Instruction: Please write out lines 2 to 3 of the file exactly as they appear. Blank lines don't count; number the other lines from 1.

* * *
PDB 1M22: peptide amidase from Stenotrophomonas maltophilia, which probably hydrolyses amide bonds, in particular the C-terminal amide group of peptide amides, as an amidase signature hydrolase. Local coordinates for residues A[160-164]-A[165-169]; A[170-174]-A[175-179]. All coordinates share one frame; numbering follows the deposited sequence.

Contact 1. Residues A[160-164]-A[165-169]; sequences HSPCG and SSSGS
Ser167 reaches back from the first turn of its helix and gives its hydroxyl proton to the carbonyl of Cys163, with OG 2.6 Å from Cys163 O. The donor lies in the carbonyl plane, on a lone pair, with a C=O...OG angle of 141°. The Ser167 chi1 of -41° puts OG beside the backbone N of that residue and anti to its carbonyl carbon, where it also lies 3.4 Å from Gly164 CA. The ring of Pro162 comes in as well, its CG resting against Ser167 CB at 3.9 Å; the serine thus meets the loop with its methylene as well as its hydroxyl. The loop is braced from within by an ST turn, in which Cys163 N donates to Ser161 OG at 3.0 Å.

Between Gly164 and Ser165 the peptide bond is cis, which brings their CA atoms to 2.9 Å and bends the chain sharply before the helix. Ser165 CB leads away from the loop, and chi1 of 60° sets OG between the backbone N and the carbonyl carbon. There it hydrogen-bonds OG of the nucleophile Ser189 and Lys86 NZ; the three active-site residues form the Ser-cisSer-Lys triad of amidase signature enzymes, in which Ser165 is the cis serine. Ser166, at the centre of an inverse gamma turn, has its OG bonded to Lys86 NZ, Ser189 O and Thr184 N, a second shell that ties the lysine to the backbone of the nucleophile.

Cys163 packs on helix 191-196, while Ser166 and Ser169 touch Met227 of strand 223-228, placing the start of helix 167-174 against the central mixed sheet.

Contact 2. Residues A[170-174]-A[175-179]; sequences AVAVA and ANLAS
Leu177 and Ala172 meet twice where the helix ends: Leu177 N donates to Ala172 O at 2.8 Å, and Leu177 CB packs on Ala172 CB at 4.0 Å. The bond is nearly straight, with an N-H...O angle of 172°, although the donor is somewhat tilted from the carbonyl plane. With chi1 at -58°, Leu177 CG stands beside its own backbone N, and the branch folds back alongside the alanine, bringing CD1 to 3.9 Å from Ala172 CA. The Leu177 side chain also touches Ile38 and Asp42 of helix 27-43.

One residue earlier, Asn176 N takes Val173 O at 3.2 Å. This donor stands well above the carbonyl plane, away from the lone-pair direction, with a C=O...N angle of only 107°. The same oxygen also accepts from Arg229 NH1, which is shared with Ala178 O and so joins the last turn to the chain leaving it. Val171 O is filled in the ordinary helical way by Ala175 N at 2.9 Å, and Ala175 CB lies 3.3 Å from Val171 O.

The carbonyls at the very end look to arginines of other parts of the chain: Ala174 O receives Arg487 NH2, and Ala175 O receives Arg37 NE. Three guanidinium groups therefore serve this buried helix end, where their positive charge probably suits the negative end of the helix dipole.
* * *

Contact 1. Residues A[160-164]-A[165-169]; sequences HSPCG and SSSGS
Ser167 reaches back from the first turn of its helix and gives its hydroxyl proton to the carbonyl of Cys163, with OG 2.6 Å from Cys163 O. The donor lies in the carbonyl plane, on a lone pair, with a C=O...OG angle of 141°. The Ser167 chi1 of -41° puts OG beside the backbone N of that residue and anti to its carbonyl carbon, where it also lies 3.4 Å from Gly164 CA. The ring of Pro162 comes in as well, its CG resting against Ser167 CB at 3.9 Å; the serine thus meets the loop with its methylene as well as its hydroxyl. The loop is braced from within by an ST turn, in which Cys163 N donates to Ser161 OG at 3.0 Å.